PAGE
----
The project defendants argue, among other things, that the lengthy delays in bringing this action, as well as the fact that an earlier action challenging the project was dismissed, weigh strongly against finding that plaintiffs met their burden of establishing a likelihood of success.   At argument of the motion before Supreme Court, the court indicated that plaintiffs' contentions regarding the local board's zoning determinations did not appear sufficiently meritorious in light of the dismissal in the earlier action.   The court was troubled, however, by (and ostensibly granted the preliminary injunction based upon) whether the failure to conduct a referendum rendered the annexation void and whether an alleged conflict of interest involving Berentsen (the Village Mayor) rendered the 2010 development agreement void.

Residents of an area proposed for annexation have the right to vote whether to approve the annexation (see N.Y. Const, art IX, § 1[d];  General Municipal Law § 713[1] ).   Although at the time this annexation occurred there was authority for permitting an annexation in some circumstances without a referendum (see Matter of City of Utica v. Town of Frankfort, 10 NY3d 128, 134 n 1 [2008] [setting forth Appellate Division cases that had allowed such annexations] ), it is now clear that a referendum is required of residents in an area proposed for annexation (see id. at 134–135).   Here, however, plaintiffs waited over seven years before challenging the annexation.   During such time extensive governmental activity occurred—ranging from review under the State Environmental Quality Review Act to various zoning determinations—and, in reliance thereon, the project defendants expended significant money.   Further, there is no indication that plaintiffs who reside in the annexed area or other residents of that area did not receive Village municipal services during the past seven years or were precluded from participating in Village governmental activities, including providing input to the Planning Board regarding the proposed project as it progressed.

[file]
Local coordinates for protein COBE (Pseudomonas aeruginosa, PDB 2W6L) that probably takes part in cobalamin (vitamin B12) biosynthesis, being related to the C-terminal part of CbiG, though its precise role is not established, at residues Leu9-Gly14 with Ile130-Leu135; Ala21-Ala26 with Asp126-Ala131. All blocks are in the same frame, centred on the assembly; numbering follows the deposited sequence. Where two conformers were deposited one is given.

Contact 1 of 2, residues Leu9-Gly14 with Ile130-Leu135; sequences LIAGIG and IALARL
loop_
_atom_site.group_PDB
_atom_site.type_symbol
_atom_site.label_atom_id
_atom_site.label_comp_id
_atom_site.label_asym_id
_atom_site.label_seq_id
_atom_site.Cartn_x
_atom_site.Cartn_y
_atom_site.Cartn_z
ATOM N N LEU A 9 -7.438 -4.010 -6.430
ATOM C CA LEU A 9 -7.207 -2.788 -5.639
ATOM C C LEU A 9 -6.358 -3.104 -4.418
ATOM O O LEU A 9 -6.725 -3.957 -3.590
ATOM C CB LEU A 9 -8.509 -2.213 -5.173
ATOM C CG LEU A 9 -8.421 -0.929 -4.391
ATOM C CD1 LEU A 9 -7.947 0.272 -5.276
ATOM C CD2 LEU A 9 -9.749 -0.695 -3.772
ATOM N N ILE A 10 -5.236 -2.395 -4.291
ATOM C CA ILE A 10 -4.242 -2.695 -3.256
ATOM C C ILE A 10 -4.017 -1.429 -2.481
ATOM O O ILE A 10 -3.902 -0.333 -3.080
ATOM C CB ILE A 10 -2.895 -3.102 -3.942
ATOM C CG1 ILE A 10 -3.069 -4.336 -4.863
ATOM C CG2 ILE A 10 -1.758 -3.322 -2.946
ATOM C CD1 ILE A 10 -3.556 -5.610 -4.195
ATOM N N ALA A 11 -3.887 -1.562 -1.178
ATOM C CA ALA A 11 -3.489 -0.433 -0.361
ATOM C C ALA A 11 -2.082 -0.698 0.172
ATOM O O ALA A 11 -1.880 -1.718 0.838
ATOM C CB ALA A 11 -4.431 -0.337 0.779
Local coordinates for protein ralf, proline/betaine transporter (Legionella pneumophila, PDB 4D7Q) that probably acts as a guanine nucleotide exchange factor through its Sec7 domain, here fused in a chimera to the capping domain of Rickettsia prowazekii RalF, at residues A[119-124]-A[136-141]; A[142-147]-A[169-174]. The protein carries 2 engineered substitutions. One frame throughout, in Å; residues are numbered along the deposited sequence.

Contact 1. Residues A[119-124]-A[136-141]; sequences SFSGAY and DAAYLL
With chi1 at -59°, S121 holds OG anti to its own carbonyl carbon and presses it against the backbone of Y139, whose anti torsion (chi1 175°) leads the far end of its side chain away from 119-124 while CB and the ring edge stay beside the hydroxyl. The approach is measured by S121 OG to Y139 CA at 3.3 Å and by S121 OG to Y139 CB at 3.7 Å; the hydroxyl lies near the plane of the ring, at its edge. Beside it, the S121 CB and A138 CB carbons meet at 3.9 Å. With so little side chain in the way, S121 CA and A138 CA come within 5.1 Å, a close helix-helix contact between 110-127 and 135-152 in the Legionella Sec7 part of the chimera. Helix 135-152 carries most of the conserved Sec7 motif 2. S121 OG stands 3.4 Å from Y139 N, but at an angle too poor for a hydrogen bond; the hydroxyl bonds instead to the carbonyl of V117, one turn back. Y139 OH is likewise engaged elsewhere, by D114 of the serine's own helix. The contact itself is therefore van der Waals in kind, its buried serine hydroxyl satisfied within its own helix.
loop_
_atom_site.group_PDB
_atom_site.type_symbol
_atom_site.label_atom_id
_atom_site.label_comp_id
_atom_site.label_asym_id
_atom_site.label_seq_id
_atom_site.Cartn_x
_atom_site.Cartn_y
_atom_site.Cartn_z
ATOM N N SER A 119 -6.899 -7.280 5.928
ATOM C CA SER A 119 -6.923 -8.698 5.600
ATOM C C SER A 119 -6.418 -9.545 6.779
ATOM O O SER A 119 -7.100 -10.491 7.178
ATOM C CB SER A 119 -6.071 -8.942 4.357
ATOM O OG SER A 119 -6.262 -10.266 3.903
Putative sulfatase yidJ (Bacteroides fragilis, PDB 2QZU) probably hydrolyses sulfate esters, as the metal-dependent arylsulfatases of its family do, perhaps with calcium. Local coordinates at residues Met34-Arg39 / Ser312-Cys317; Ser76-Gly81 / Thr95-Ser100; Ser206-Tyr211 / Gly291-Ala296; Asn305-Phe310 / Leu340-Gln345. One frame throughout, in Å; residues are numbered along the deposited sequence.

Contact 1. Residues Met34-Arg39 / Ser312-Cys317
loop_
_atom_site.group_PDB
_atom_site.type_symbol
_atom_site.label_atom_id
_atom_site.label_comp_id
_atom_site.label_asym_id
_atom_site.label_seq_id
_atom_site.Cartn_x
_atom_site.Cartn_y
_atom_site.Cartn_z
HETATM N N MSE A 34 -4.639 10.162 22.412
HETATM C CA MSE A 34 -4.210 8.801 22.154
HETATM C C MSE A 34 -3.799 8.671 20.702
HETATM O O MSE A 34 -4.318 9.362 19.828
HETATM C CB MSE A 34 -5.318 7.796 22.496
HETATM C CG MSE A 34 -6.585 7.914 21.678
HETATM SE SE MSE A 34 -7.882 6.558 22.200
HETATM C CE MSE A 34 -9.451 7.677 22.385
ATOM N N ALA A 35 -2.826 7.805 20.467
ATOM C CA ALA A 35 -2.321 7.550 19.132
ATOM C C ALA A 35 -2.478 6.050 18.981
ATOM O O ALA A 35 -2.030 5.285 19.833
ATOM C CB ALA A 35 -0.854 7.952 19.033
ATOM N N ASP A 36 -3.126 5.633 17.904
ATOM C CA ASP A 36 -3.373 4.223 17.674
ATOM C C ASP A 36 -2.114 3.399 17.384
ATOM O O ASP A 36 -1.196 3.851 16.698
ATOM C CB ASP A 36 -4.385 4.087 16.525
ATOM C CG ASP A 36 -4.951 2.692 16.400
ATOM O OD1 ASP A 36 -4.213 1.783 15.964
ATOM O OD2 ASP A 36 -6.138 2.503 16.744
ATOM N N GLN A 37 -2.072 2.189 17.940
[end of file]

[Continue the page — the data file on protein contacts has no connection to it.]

We are unpersuaded by plaintiffs' assertion that, in essence, the failure to conduct a referendum leaves the annexation subject to being set aside at any time in the future without regard to any time limitation.   Cases involving an alleged failure to adhere to a voting requirement during an annexation have generally been found to be subject to a pertinent limitations' period (see CG6 Concrete Specialists, Inc. v Department of Police, Town of Berryville, Va., 2004 WL 2203451, *2, 2004 U.S. Dist LEXIS 19663, *6 [WD Va 2004];  St. Louis County, Mo. v. City of Town and Country, 590 F Supp 731, 735 [ED Mo 1984];  cf.  Atkins v. Town of Rotterdam, 266 A.D.2d 631, 633 [1999] ).   A statute of limitations may apply even when conduct inconsistent with a statute or the state constitution is alleged (see New York Pub. Interest Research Groups v Levitt, 62 A.D.2d 1074, 1075 [1978], appeals dismissed 46 N.Y.2d 849, 850 [1979];  see also Matter of Smith v. Town of Plattekill, 13 AD3d 695, 697 [2004] ).   Simply stated, “a [s]tatute of [l]imitations does not have the effect of curing the underlying wrong, but rather extinguishes the right to judicial relief” (New York Pub. Interest Research Groups v Levitt, 62 A.D.2d at 1075).   We need not decide the particular limitations' period for challenging an annexation made without a referendum—whether four months (see CPLR 217), six years (see CPLR 213) or some time in between (see e.g. CPLR 9802).   Plaintiffs failed to establish a likelihood that a challenge to the annexation based upon the failure to conduct a referendum would be viable where, as here, over seven years have passed since the annexation.3

Next, we consider the 2010 development agreement, which plaintiffs contend is void because Berentsen had a conflict of interest arising from the 2009 acquisition of some project property by himself and his parents (see General Municipal Law § 804).   The Second Department, in a case affirmed by the Court of Appeals, has held that the three-year statute of limitations of CPLR 214(2) applies to such a claim (see Stettine v. County of Suffolk, 105 A.D.2d 109, 113 [1984], affd 66 N.Y.2d 354 [1985] ).   The Berensten deeds had been a matter of public record since 2009, before the 2010 development agreement was executed.   Any conflict was known or should have been known as of the execution in 2010 of the development agreement, which was also a public document.   This action was not brought until 2014.